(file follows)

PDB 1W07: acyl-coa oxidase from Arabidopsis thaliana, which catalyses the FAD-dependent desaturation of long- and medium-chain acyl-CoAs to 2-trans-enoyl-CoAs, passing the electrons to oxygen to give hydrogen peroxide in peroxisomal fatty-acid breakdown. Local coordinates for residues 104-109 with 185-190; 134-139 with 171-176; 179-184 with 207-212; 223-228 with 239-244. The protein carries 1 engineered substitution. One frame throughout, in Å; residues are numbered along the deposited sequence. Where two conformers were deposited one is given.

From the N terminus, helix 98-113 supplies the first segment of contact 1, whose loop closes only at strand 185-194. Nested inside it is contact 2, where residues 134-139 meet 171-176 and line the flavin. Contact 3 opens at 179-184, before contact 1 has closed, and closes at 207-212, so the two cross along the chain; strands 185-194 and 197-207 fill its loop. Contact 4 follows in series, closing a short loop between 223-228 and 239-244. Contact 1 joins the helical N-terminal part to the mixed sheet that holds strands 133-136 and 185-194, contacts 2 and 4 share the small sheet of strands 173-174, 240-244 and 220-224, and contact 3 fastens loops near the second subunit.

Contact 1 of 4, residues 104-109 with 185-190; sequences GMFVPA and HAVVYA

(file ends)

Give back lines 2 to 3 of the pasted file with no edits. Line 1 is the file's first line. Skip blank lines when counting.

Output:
From the N terminus, helix 98-113 supplies the first segment of contact 1, whose loop closes only at strand 185-194. Nested inside it is contact 2, where residues 134-139 meet 171-176 and line the flavin. Contact 3 opens at 179-184, before contact 1 has closed, and closes at 207-212, so the two cross along the chain; strands 185-194 and 197-207 fill its loop. Contact 4 follows in series, closing a short loop between 223-228 and 239-244. Contact 1 joins the helical N-terminal part to the mixed sheet that holds strands 133-136 and 185-194, contacts 2 and 4 share the small sheet of strands 173-174, 240-244 and 220-224, and contact 3 fastens loops near the second subunit.

Contact 1 of 4, residues 104-109 with 185-190; sequences GMFVPA and HAVVYA